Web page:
Animal Crossing 3DS
Tom Nook practices real estate and you're the mayor. Will that guy ever cut you a break?
Animal Crossing, released for GameCube in 2002, made a wonderful impact on the Nintendo community. It was, in so many ways, an excellent alternative to The Sims, but with soothing music, adorable characters, a village bustling with activity and free NES games. We'll always have fond memories switching on our virtual televisions to enjoy Excitebike and Donkey Kong.
Each new entry in the series went on to become a smash hit, but the DS edition, Animal Crossing: Wild World, was nothing short of a phenomenon, selling in excess of ten million copies worldwide.
It's this success Nintendo hopes to replicate with the latest sequel, Animal Crossing 3DS (title TBD). Although the game has no firm release date (2012), the publisher has revealed plenty of details, and we can already tell this charming title will easily consume hours, more like weeks and months, of personal time.
Similar to its predecessors, this carefree life simulation once again drops you into a town populated by anthropomorphic (and needy) animals. This time, though, you're more than a regular citizen. In fact, the game lets you step into the role of mayor, and it's your job to make the village a better place.
To that end, you're free to place benches and streetlamps while making other changes. Conversely, you can ignore day to day mayoral duties and focus on more pressing matters like catching bugs and watering flowers; the consequences for being a terrible mayor, if any, remain a mystery.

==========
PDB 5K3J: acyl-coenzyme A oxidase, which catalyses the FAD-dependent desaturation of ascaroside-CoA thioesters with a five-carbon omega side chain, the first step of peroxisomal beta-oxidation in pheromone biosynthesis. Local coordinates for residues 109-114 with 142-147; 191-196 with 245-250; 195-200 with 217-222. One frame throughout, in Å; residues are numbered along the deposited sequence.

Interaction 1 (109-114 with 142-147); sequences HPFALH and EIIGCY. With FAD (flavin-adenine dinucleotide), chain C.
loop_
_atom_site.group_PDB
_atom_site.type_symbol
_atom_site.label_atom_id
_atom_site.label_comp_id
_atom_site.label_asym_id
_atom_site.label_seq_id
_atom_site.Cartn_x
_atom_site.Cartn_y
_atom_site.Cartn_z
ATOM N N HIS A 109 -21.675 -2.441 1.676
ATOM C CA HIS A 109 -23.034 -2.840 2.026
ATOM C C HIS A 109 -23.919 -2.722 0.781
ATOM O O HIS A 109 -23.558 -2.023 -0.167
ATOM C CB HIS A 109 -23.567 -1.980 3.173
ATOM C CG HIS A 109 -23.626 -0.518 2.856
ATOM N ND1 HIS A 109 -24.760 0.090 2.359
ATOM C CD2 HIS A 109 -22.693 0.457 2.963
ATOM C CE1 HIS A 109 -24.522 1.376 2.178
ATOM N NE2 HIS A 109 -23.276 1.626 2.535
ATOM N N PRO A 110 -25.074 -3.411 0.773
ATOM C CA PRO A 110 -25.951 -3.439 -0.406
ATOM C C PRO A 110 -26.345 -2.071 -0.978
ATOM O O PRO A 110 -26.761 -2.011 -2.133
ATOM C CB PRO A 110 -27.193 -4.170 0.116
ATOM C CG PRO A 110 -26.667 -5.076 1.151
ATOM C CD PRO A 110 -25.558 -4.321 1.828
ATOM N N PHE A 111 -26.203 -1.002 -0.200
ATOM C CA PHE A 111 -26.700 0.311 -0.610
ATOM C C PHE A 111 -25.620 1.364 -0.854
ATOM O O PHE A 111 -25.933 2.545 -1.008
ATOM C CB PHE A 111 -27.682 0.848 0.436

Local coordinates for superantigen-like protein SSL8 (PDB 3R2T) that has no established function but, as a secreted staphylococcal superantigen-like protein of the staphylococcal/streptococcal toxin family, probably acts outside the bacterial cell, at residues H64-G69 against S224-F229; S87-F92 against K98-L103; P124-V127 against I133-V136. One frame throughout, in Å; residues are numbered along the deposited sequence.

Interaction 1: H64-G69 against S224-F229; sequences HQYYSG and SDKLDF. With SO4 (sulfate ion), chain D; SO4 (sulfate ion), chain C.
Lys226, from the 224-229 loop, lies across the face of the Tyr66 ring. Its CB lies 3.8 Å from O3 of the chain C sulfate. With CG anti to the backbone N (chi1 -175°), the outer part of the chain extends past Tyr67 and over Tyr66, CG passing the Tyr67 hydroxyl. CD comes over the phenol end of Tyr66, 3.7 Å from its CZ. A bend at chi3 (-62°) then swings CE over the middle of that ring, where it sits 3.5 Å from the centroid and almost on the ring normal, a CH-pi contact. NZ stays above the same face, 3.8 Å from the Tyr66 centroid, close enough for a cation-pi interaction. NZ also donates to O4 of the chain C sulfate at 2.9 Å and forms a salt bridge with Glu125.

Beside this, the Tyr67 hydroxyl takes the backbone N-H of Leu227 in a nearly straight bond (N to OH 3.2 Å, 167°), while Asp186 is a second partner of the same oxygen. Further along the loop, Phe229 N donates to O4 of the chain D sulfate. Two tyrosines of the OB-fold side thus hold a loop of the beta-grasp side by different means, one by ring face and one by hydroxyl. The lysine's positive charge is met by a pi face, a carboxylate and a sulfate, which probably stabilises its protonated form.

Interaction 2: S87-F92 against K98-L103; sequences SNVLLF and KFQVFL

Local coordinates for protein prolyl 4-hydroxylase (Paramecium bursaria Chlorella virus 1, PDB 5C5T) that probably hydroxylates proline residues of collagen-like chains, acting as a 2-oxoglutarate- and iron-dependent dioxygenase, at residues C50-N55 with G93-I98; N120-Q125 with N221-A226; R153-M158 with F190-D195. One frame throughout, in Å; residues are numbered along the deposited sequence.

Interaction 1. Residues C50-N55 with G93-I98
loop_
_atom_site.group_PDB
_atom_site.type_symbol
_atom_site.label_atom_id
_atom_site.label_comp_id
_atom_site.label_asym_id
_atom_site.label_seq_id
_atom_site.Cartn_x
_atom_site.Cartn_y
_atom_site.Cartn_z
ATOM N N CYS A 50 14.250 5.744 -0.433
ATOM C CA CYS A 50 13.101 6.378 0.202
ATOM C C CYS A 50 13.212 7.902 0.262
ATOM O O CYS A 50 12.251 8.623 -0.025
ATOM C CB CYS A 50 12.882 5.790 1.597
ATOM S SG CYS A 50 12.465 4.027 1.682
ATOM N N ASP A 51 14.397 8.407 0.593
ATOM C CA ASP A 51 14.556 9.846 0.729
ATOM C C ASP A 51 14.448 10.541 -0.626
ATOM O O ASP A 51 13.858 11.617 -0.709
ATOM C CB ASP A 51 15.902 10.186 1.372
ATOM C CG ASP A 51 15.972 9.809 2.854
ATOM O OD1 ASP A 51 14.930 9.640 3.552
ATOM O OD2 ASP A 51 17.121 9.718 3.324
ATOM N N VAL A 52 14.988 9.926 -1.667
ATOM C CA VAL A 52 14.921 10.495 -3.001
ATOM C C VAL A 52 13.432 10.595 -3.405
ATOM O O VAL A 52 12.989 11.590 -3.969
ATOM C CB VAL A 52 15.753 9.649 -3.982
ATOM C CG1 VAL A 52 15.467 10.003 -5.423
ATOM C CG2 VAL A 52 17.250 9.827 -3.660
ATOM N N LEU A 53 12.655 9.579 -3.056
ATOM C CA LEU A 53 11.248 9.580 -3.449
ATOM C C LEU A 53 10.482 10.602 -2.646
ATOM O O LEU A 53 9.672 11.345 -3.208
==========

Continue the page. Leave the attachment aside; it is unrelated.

That said, and in the Animal Crossing tradition, we expect plenty of animals to approach you with problems. To help lighten the load, Nintendo plans to give you a clumsy yet sweet secretary, who appears to be a dog.
Outside of politics, you can spend your days enjoying other tasks. Go for a swim in the ocean or walk barefoot across the expanded beach, both of which are firsts in the Animal Crossing series.
While on the subject of the larger beach, the town as a whole is much bigger than in previous Animal Crossing games. In fact, there's a shopping mall across the train tracks.
In addition, there exist an even bigger variety of clothes, and now you have the option of swapping tops, bottoms and shoes. Even better, girls can wear pants, while boys can don skirts. You know, if they're into that.
This customization also extends to your house. Outside, you have the option of changing walls, fences and mail posts. Inside, feel free to rearrange the furniture. Want a train set or Ping-Pong table? Buy and then add these things instantly, or just place a clock on the wall; in regard to homes, it may be possible to live in a tent.
Also new is the ability to have furniture created at the shop, swapping out cushions (square pillows for heart-shaped ones) at will.
As for the many characters, you'll notice they come in all shapes and sizes. Squirrels are much smaller than bears, for instance; Nintendo hopes this switch will add more personality to each creature.
Moving on, the publisher has yet to reveal all the multiplayer options, but the game supports StreetPass, allowing users to exchange houses that serve as model homes, watched closely by new real estate agent, Tom Nook. Yes, the same Tom Nook that helped you purchase new digs in Animal Crossings past. He even wears a suit.
All of this makes Animal Crossing 3DS sound like one of the system's coolest games. You can get the most from being mayor, or plop down on a tree stump and watch friends pass by. Regardless of how you play, it should provide an engrossing experience that'll quickly become your virtual escape. Now all we need is that release date. Still waiting, Nintendo.